Japan’s Justice Ministry to Help Ukraine Upgrade Its Legal System; Move Hopes to Facilitate Post-War Entry of Japanese Companies, Investment

Yomiuri Shimbun file photo
The Justice Ministry in Tokyo

The Justice Ministry, responding to a request from Ukraine, will begin providing assistance to upgrade the European country’s legal system and help in the education of judges and other judiciary personnel, The Yomiuri Shimbun has learned.

The aim is to support the recovery and reconstruction of Ukraine that continues to fend off Russian aggression, and to create a legal environment that facilitates the entry of Japanese companies into Ukraine after the war is over.

The ministry is working to prepare the start of such assistance by next spring, according to sources.

The ministry is considering inviting Ukrainian judges, prosecutors and other judicial officials to Japan to develop the necessary human resources through education. The assistance will be expanded while keeping an eye on the situation in Ukraine.

The plan foresees providing advice on establishing a legal framework for companies to enter the Ukrainian market or make investments once the war is over. The details will be decided in discussions with the Ukrainian side.

The ministry has previous experience in such ventures, having assisted Vietnam in drafting a civil procedure law and revising its criminal procedure law, and helped Indonesia strengthen its arbitration system.

Ukraine is said to have been impressed by these achievements, and issued a request for Japan’s assistance in January this year, explaining that it was working to upgrade the judicial sector, including the courts, as well as revise the civil and criminal procedure laws.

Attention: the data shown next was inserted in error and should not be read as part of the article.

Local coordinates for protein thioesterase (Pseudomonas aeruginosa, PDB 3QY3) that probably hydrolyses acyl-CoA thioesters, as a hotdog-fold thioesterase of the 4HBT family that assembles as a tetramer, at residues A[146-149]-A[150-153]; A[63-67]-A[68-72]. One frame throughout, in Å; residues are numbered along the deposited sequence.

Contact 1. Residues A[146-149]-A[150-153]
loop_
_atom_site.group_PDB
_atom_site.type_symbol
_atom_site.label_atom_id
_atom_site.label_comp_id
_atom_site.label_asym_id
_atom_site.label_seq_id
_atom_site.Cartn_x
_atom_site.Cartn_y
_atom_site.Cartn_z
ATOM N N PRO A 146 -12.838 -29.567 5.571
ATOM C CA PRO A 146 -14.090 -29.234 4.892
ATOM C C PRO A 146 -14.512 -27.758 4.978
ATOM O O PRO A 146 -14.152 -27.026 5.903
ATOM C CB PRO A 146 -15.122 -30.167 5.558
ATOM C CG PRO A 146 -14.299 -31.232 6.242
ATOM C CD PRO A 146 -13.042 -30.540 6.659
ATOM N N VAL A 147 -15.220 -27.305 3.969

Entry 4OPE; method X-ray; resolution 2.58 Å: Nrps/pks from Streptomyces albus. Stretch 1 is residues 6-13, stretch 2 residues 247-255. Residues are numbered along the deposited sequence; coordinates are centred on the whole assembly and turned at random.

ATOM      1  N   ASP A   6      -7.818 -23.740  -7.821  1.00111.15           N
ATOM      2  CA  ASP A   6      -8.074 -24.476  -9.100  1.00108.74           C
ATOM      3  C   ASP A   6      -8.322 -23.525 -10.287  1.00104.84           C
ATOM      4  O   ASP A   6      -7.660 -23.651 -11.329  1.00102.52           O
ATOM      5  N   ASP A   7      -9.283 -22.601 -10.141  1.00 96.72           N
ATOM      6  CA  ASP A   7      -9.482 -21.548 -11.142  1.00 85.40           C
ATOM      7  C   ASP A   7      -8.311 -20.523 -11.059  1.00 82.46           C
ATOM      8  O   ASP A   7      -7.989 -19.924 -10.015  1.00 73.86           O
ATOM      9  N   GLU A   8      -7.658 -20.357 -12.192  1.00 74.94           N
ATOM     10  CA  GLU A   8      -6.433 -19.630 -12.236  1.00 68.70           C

Meanwhile, the ministry is considering also helping enhance legal systems in Pacific island nations. With China attempting to expand its influence in the region, the Japanese government is focusing on strengthening relations with such countries, and the ministry’s efforts play a part in this movement.

Fiji and Samoa are two countries that have been mentioned. “Rather than pushing the Japanese legal system on them, we want to provide assistance that is suited to the actual situation in the country and lead to the promotion of the ‘rule of law,’” a senior ministry official said, The ministry has implemented assistance to developing countries in the formulation and revision of domestic laws, the educating of judicial personnel and other aspects. In countries with an undeveloped legal structure, foreign companies often are leery about entering the market or making investments, so from that perspective, the ministry’s assistance also helps promote economic development.

Since 1994, when Vietnam became the first recipient of assistance, the ministry has provided support to a total of 15 countries as of June, mainly developing nations in Southeast Asia and Central Asia including Indonesia, Cambodia and Uzbekistan.